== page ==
2005-Aug-12, 08:34 AM
The solar sytem is thought to :huh:

&#39;system&#39;&#33; system&#33;

I&#39;m gonna fire my proof-reader&#33; :angry:

Jakenorrish
2005-Aug-12, 02:19 PM
Well, how is it that if earth, mars, and venus all&#39;ve had atmospheres, even though all three are different, why is ours the one with life, and why is there a different in chemical atmospheric content, in the first place?

Well, we can probably say that life on Venus is unlikely, but there may be life on Mars so don&#39;t discount it yet&#33;

cran
2005-Aug-12, 09:35 PM
We can link the Earth&#39;s rather unique atmospheric chemical evolution to two key factors: the internal dynamo that generates a strong magnetic field; and the emergence and evolution of life ... without the first, most of the Earth&#39;s surface water may have been dissociated and most of the hydrogen lost to space; without the second, CO2 would have been the most abundant constituent; without both, the Earth would be like Venus, but with an even denser atmosphere ... :o

It&#39;s thought that the internal dynamo in Mars shut down because its higher mass/surface ratio means a higher heat loss from the interior - ie, it was too small to retain enough heat for enough time ... :ph34r:

Why Venus doesn&#39;t have a comparable internal dynamo is still being debated; but my money is on Venus&#39; lack of the third unique feature that we have - a substantial moon.
:)

Duane
2005-Aug-12, 09:55 PM
Oh, and rifts and mid ocean ridges don&#39;t rise up because of magma forcing it; they rise up because of density differences (reduced density gradients due to increased thermal gradients), the hot magma fills the spaces created because it is less dense still... erupting magma doesn&#39;t have enough force to &#39;push&#39; plates apart ...

Well, partly true. The mid-ocean ridges are zones of divergent (spreading) plates. As the plates spread apart, magma wells up to fill the gap. The plates are thought to follow convection currents in the upper mantle.


I&#39;m gonna fire my proof-reader&#33;

Hahaha I think we use the same one&#33;&#33;&#33;

Duane
2005-Aug-12, 10:02 PM
Originally posted by cran@Aug 12 2005, 02:35 PM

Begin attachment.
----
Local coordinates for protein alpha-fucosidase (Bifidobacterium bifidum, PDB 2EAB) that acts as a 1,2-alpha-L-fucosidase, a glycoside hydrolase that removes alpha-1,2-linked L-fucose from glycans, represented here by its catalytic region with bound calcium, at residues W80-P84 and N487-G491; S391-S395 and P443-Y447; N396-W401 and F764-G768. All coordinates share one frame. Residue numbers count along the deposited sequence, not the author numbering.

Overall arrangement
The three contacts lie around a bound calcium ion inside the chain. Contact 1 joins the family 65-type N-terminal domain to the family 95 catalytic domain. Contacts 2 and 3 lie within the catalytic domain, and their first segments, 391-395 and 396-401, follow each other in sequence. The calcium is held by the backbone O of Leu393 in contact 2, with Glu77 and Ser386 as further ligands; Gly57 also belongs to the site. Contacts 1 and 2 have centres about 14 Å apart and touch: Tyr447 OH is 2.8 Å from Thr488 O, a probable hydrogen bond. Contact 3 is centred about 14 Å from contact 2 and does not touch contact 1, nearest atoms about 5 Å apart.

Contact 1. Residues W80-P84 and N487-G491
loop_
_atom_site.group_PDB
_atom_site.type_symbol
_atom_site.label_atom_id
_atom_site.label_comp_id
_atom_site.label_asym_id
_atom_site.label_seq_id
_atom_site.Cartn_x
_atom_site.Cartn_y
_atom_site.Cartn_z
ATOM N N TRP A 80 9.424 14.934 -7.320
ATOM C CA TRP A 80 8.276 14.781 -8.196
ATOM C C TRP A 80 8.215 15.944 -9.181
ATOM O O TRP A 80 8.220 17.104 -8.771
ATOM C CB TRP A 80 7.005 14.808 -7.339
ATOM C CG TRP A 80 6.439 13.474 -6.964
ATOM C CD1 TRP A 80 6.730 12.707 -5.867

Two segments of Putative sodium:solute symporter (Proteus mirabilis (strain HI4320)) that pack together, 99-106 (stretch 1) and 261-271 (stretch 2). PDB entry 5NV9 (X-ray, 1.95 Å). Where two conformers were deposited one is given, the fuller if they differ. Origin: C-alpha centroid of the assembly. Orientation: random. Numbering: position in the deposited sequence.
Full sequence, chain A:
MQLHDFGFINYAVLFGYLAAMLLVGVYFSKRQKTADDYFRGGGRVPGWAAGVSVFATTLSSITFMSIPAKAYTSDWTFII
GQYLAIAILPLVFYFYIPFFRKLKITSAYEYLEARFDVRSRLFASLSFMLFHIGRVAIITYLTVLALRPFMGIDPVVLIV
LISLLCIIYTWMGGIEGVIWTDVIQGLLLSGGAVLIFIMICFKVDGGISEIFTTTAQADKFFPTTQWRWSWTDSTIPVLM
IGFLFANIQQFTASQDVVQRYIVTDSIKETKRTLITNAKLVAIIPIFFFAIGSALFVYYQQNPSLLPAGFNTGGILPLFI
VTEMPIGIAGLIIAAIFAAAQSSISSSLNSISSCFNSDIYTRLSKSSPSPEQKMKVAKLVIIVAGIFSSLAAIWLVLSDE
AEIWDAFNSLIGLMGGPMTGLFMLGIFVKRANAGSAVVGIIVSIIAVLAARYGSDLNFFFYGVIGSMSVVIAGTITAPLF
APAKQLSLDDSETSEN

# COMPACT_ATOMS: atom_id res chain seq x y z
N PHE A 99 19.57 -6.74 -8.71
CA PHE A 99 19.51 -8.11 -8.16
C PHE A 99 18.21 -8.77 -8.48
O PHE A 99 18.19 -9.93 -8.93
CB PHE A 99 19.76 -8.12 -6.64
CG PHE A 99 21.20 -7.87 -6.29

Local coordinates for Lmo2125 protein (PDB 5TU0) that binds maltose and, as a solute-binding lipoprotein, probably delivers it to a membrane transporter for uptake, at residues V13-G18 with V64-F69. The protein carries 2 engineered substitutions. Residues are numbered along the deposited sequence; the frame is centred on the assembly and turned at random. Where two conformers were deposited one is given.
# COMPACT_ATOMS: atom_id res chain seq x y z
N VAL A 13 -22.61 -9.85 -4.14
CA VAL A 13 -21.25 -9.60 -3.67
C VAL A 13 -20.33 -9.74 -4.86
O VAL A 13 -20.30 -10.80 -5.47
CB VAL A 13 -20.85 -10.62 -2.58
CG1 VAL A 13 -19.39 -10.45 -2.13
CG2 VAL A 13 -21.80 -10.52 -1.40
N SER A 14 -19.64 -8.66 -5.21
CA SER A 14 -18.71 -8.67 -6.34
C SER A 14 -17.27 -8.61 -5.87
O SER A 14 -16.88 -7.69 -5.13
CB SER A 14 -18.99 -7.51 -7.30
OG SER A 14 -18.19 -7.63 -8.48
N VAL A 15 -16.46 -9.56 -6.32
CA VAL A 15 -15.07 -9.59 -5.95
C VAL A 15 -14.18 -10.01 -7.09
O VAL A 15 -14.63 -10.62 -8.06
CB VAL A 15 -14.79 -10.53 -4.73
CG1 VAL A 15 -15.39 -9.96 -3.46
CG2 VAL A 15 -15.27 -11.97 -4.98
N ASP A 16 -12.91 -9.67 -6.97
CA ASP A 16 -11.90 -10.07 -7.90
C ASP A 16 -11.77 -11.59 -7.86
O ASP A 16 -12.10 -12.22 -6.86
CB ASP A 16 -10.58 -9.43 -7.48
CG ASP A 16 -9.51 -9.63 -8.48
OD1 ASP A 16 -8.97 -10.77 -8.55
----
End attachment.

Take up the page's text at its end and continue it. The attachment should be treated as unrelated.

Why Venus doesn&#39;t have a comparable internal dynamo is still being debated; but my money is on Venus&#39; lack of the third unique feature that we have - a substantial moon.
:)
There is also the theory that Venus will occasionally undergo a planet wide eruption event every 500,000 yrs or so. The internal heat is there, and studies of volcanos on Venus also seem to identify hotspots similar to Hawaii or Yellowstone on Earth. Why no magnetic field? There is the &#036;64,000 question.

cran
2005-Aug-12, 10:24 PM
There is also the theory that Venus will occasionally undergo a planet wide eruption event every 500,000 yrs or so. The internal heat is there, and studies of volcanos on Venus also seem to identify hotspots similar to Hawaii or Yellowstone on Earth. Why no magnetic field? There is the &#036;64,000 question.
you&#39;re right, Duane ... the global resurfacing seems to be a response to the lack of substantial surface and subsurface water to facilitate &#39;normal&#39; plate tectonics ... or it might be that one of the major impact events on Earth coincided with a bigger impact event on Venus, and that poor planet is still reeling from it... but I&#39;m favouring the former :)

And I&#39;ve already given my view on the &#036;64000 question - no moon&#33; :)


The plates are thought to follow convection currents in the upper mantle. Yes, what did I call it? &#39;mantle cell drag&#39; - it is the adiabatic component of the convection cell - called &#39;advection&#39; - it is accompanied by &#39;adduction&#39; (advective conduction) - heat transfer to the crust - the downward component is &#39;density-driven flow&#39; because the cooled magma is denser than its surroundings...

Duane
2005-Aug-12, 11:03 PM
Ah, ok I see where you&#39;re going with that now. Yep, that about says it&#33;&#33;

cran
2005-Aug-12, 11:54 PM
thank you, Duane... >blush< :)

When I worked in politics, our motto was &#39;it doesn&#39;t matter who gets the credit, as long as it happens&#39;

I hope someone makes a definitive answer to all of these questions... happen B)

But then, we&#39;d have to find new questions... <_<

Svemir
2005-Aug-16, 05:48 AM
This paper Water in a protoplanetary disc (http://www.arxiv.org/PS_cache/astro-ph/pdf/0508/0508256.pdf) is connected to our issue but it&#39;s IMO one of the most important in the recent times, mainly because of it&#39;s precision and clearness.

Duane
2005-Aug-16, 06:50 PM
That was an excellent paper svemir&#33;

cran
2005-Aug-16, 10:50 PM
Duane, or Svemir?

Can you provide a full reference to the paper - my old computer refuses to open PDF documents these days :angry: , but with a reference I can track down an html or hard copy version somewhere...

please? :)

or... just summarise the abstract and conclusions? :)

Hermes
2005-Aug-16, 11:09 PM
You cannot squeeze water from a stone - ANON

cran
2005-Aug-16, 11:14 PM
Sorry, ANON, but you can... nature, and geoscience labs do it all the time. :)

Svemir
2005-Aug-17, 05:46 AM
"Discovery of deuterated water in a young proto-planetary disk"
C. Ceccarelli, C. Dominik, E. Caux, B. Lefloch, P. Caselli
11.08.2005

cran
2005-Aug-17, 07:34 AM
Svemir, you&#39;re a champion&#33; :D
Thank you...